The reading plan is the ground floor and what makes family worship/devotion happen with this study Bible. Instead of trying to figure out which passage your family is going to read each day, you can use Robert Murray M’Cheyne’s wonderful reading plan, which has been thoughtfully separated into both family worship & private readings. For example, the original M’Cheyne plan will have you read the first chapter of Genesis, Ezra, Matthew, and Acts on January 1; but, as laid out in this study Bible, you’d read Genesis & Matthew during your family devotion, while reading Ezra & Acts in your private devotion time. Over the course of the year, you will have taken your family through roughly half of the Old Testament (Genesis thru 2 Chronicles, along with Psalms) and the entire New Testament. The added benefit of using this in the Bible Study app is that you can use the built in M’Cheyne reading plan to keep track of your devotions so that you can start no matter the time of year without figuring out how it matches with the calendar they provide. Personally, it’s nice having a ready made plan that I know will take my family through the Scriptures in a systematic way. It’s much easier to prepare when you already have a plan in place!
Now, as you’re reading through these passages with your family and in your own time, you’re no doubt going to run across difficult passages. The Reformation Heritage KJV Study Bible excels in this area. It is truly a study Bible. Each book of the Bible includes an introduction that discusses its background and purpose, even including discussions on the difficult questions that may be faced in that book. There are also thousands of study notes that explain the meaning of individual words and phrases in their context so that you can make sense of the passage. Cross references to relevant passages are also integrated into the study notes allowing you to investigate more deeply and compare Scripture with Scripture. And even though this study Bible is based on the KJV translation, the Bible Study app allows you to use it alongside your preferred translation (such as the ESV or NIV).
One of the most important things about spending time in the Bible, whether it be in a family or private setting, is to make application of the text that you’re reading. In my opinion, this is where this study Bible is worth its weight in gold. At the end of every chapter of study notes is a section called “Thoughts for Personal/Family Worship” that assists you in preparing thoughts for your time of worship and how to use the text to grow in godliness. So, even if you’re not someone who has been to seminary or Bible college, you’ll be more than equipped to lead your family in a time of devotion. To give you an idea of what this section looks like, here are the thoughts from Genesis 1:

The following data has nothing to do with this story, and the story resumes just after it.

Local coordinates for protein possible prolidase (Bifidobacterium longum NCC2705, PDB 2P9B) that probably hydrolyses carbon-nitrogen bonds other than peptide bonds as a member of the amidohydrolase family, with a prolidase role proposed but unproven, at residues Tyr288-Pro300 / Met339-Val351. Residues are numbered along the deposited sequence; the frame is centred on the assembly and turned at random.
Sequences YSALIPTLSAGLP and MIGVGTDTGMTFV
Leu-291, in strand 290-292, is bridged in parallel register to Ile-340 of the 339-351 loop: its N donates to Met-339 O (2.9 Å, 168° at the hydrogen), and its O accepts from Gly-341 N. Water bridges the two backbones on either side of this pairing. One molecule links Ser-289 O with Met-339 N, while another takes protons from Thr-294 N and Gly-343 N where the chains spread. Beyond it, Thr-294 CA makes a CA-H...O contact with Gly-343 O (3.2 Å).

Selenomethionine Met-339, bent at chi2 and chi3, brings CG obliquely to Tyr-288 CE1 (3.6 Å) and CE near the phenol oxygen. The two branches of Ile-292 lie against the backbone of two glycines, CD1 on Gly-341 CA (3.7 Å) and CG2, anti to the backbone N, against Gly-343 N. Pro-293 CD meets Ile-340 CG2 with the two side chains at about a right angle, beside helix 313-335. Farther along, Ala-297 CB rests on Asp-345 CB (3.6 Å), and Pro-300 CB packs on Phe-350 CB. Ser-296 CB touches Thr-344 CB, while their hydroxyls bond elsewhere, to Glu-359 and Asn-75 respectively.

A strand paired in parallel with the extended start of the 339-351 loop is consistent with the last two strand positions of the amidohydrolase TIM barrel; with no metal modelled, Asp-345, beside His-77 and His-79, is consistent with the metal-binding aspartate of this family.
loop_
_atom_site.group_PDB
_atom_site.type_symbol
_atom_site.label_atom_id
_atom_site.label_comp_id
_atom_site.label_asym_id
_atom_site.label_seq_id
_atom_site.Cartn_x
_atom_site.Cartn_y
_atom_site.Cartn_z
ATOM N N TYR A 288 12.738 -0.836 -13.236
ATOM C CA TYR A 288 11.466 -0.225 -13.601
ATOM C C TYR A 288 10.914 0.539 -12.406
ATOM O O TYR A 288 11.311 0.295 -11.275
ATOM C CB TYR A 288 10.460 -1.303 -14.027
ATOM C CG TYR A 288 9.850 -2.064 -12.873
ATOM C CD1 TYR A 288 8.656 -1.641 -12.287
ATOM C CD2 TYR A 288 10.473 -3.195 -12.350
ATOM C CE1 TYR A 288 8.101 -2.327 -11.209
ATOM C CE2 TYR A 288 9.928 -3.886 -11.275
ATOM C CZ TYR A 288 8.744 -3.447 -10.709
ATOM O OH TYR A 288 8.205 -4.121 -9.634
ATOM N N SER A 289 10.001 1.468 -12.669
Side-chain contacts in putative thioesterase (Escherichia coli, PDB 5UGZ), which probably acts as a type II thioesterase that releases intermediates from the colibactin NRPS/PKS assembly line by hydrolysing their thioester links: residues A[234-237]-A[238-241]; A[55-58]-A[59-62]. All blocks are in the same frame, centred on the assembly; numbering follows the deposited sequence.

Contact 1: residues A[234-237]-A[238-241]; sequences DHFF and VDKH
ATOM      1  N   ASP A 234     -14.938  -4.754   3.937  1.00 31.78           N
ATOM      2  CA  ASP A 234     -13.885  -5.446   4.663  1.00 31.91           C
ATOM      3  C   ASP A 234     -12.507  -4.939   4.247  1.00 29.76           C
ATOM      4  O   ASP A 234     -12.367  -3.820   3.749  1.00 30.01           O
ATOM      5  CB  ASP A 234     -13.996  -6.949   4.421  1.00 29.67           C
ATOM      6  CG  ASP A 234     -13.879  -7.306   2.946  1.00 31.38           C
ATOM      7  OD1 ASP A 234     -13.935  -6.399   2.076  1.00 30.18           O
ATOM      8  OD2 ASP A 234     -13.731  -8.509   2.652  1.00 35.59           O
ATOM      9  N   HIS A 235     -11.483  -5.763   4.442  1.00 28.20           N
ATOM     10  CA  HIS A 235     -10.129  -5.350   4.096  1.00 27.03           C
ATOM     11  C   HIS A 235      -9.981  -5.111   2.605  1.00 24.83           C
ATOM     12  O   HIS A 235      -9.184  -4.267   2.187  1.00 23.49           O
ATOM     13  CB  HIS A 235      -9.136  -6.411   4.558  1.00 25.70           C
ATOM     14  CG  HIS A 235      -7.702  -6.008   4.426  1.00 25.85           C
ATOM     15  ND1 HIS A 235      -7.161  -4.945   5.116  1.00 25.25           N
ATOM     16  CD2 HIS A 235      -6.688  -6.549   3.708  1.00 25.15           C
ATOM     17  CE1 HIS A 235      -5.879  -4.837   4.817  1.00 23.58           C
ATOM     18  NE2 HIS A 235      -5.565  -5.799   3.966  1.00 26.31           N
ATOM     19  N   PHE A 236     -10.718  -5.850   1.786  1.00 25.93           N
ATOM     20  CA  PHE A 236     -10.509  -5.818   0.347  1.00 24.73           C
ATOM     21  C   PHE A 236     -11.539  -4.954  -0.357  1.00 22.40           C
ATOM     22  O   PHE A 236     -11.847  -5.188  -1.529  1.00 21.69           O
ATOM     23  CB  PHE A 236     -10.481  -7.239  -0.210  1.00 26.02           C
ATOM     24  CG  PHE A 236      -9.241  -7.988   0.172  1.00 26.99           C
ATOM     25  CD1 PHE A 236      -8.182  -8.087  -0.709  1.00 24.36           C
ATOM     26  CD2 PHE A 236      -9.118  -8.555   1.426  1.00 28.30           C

- Consider the power of God in creation. If a computer were observing 10 million stars per second, it would still take 63 million years to count all the stars! Such is the power of the Almighty. Remarkably, the stars are the work of His fingers (Ps. 8:3) but salvation is the work of His right hand (Ps. 98:1). In a wonderful way God’s work in making believers new creations in Christ Jesus demonstrates a power greater than commanding the world into existence. Let us be amazed at the wonder of creation; let us be overwhelmed with the wonder of grace. How does saving grace display even greater glory than creation?
- Stand in awe of the power of God’s word. God’s word is the agency of creation. God said, “Let there be . . .” Christ demonstrated this power in the miracles both with people such as raising Lazarus from the dead (John 11) and with the inanimate creation such as calming the storm (Mark 4:35-40). God’s word still is powerful today through the Scriptures. It is by the word of His power as well that He bears His created world along according to His purpose of providence (Heb. 1:3). The fact that God created gives Him the right to govern and to use His creation as He sees fit (Ps. 24:1-2; 95:5). Since creation, including man, belongs to God, all of creation, including man, is dependent on Him and accountable to Him. The theological implications of creation are far-reaching.
As you can see, these items alone provide more than enough information for someone to lead a time of devotion, whether it be in a family, small group, or personal setting. But this is just the tip of the iceberg of what this study Bible has to offer. Tomorrow I’ll share some of the other things that make this study Bible unique and worth adding to your library. I hope that my excitement for the Reformation Heritage KJV Study Bible resonates and makes you want to own & use it just as much as I do.
The Ancient Christian Commentary on Scripture does what very few of today’s students of the Bible could do for themselves. With the aid of computer technology, the vast array of writings from the church fathers—including much that is available only in the ancient languages—have been combed for their comment on Scripture. From these results, scholars with a deep knowledge of the fathers and a heart for the church have hand-selected material for each volume, shaping, annotating and introducing it to today’s readers. Each portion of commentary has been chosen for its salient insight, its rhetorical power and its faithful representation of the consensual exegesis of the early church.
Several features have been incorporated into the design of this commentary and we wanted to show you just a few. (Screenshots are from an iPad 2. Click on Images for a larger view)